Kent Chabotar releases final recommendations for APSA

Following three years of deliberations and discussions, two drafts and a community forum, President and Professor of Political Science Kent Chabotar released his final decisions on the Administrative Program and Services Assessment on Jan. 31.

Launched in Spring 2011, the assessment was intended to improve efficiency and raise accountability.

Chabotar, Guilford College’s top administrator and one known for relying on quantitative data, hopes the final decisions are more clearly understood than the original draft of the report, which responded to qualitative markers.

“There are many misconceptions about the APSA report,” said Chabotar. “Some stem from a lack of communication, while others more so from suggestions included in early drafts.”

Changes from the original draft include dropping the five-year “deadline” for the Art Gallery, leaving theBonner Center and Career Development Center under Academic Affairs, clarifying that the Conflict Resolution and Resource Center is not to be eliminated, and keeping the Early College program.

Still, many questions surround these final decisions and the entire evaluation process. Chabotar said that essentially there are three facts the community should know about the APSA report.

“We did not go into the process with a hit list for departments,” said Chabotar. “Each decision was suggested and then evaluated based on available data and community feedback.

“The timeline for implementation will also be staggered. Some things will take effect immediately while others will take months. And, while everything is final, the next president will have the authority to undo any decisions.”

Many professors and students were pleasantly surprised by the outcome.

“My initial take on the APSA recommendations had been that there was an over emphasis on the bottom line — financial considerations seemed to trump academic ones,” said Chair and Assistant Professor of Mathematics Benjamin Marlin, who is also the Early College liaison. “But I was pleasantly surprised that (Chabotar) clarified the recommendations in the process.

The Early College program was one of the many programs initially discussed. Among the many concerns was renegotiating a more profitable contract with Guilford County Schools — an issue that has been postponed for evaluation by the new president.

Other notable programs that generated significant initial controversy included the Bonner Center for Community Service & Learning and the Art Gallery.

James Shields ’00, director of the Bonner Center, said that he and his department were also delighted with the final report.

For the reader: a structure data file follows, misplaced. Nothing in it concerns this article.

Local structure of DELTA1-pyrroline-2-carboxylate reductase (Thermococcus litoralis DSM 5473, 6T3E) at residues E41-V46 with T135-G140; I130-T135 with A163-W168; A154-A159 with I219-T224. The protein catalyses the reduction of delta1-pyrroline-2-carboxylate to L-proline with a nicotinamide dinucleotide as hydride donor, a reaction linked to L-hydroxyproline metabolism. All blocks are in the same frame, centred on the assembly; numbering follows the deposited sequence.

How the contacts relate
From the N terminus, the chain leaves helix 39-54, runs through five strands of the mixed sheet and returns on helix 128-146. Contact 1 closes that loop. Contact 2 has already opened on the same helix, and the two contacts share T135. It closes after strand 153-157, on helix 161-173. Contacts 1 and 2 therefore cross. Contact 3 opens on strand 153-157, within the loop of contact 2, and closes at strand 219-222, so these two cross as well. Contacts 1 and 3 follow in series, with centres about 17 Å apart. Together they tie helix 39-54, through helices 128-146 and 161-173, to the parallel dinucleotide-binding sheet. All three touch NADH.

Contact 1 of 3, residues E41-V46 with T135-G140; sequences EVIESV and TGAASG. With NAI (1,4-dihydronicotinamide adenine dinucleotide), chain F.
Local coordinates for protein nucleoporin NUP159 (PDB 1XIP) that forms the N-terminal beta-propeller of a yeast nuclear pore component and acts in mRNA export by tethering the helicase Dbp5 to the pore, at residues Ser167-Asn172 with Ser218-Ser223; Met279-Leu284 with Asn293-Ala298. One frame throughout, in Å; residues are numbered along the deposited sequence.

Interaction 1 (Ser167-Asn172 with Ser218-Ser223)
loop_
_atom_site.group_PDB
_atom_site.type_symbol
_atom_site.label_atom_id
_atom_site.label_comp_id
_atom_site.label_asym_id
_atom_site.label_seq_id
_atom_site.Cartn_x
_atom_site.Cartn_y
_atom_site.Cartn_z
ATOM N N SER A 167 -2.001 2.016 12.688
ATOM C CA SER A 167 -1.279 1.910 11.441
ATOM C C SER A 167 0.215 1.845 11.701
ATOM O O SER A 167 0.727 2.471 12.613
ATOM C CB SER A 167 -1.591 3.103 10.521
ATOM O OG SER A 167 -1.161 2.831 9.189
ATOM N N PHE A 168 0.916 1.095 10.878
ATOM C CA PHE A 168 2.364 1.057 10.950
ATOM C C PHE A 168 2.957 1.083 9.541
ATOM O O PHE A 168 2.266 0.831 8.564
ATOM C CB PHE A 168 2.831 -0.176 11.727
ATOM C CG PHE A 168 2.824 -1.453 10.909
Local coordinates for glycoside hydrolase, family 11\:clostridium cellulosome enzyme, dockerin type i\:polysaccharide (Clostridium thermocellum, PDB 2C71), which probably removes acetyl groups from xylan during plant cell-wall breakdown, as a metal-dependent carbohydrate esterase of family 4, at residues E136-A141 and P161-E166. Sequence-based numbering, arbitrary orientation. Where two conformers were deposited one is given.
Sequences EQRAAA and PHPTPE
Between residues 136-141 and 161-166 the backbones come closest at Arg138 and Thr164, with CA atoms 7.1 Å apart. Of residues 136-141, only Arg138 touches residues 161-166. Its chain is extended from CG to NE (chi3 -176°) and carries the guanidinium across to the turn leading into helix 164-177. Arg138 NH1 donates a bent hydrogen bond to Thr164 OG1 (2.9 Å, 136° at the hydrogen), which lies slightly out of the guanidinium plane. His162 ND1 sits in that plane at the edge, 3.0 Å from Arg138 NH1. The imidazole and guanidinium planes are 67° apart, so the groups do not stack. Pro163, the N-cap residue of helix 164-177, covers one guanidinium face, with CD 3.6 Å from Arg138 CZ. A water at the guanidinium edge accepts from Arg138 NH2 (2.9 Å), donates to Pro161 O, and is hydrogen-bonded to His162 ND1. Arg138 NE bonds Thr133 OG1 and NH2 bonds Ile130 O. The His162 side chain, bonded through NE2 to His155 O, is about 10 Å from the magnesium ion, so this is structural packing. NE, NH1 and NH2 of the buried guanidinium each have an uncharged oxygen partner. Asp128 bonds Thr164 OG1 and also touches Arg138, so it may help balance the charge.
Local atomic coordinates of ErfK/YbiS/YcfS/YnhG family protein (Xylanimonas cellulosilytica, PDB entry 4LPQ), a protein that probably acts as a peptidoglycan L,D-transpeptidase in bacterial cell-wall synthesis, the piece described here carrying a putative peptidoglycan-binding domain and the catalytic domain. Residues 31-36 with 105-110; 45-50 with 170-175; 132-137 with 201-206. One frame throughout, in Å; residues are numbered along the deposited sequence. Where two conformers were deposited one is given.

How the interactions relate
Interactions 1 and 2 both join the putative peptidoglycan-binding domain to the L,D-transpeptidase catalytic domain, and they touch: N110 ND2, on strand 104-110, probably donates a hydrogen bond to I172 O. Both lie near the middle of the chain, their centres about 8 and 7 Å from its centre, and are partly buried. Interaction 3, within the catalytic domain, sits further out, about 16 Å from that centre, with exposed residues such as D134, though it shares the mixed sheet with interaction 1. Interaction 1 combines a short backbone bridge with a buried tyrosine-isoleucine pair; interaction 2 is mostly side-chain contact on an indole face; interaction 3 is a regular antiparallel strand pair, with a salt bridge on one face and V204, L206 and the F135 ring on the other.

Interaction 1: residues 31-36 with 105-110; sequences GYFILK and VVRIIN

“We were confident that if we presented a response with current data and a clearer understanding of how the Bonner Center operates, the main recommendations would be reversed,” said Shields.

The new report reversed the initial report’s recommendation of reducing staffing positions within the Center and also called for greater collaboration with other campus departments.

The Art Gallery proved to be another point of contention. The initial report issued by the APSA committee suggested potentially closing the Gallery and eliminating the administrative assistant position.

“While APSA’s initial recommendations were … distressing, to say the least, the outpouring of support from students, faculty and staff in response to these recommendations buoyed my spirits and renewed my commitment to the Art Gallery as a vital academic resource,” said Theresa Hammond ’81, founding director and curator of the Guilford Art Gallery.

“I feel confident that with more than 20 years … of programming and relevance to the community, we will be able to meet the fundraising goals suggested by APSA, lessening the Art Gallery’s financial dependence on the College and ensuring it is always positioned to fund essential operations.”

Only as APSA’s recommendations are steadily implemented will the Guilford community understand their full impact. However, for the time being, many are satisfied with the results.

“The APSA initiative offered the College an opportunity to better understand the programs and services that impact the institution as a whole,” said Erin Dell, assistant academic dean and member of the APSA committee. “The team’s diverse perspectives enabled a thorough process and analysis.”

Junior Benjamin Strozier agreed.

“Frankly, I am somewhat pleased by the recommendations set forth by the APSA report,” said Strozier. “In the end, it was needed and will only benefit the College.”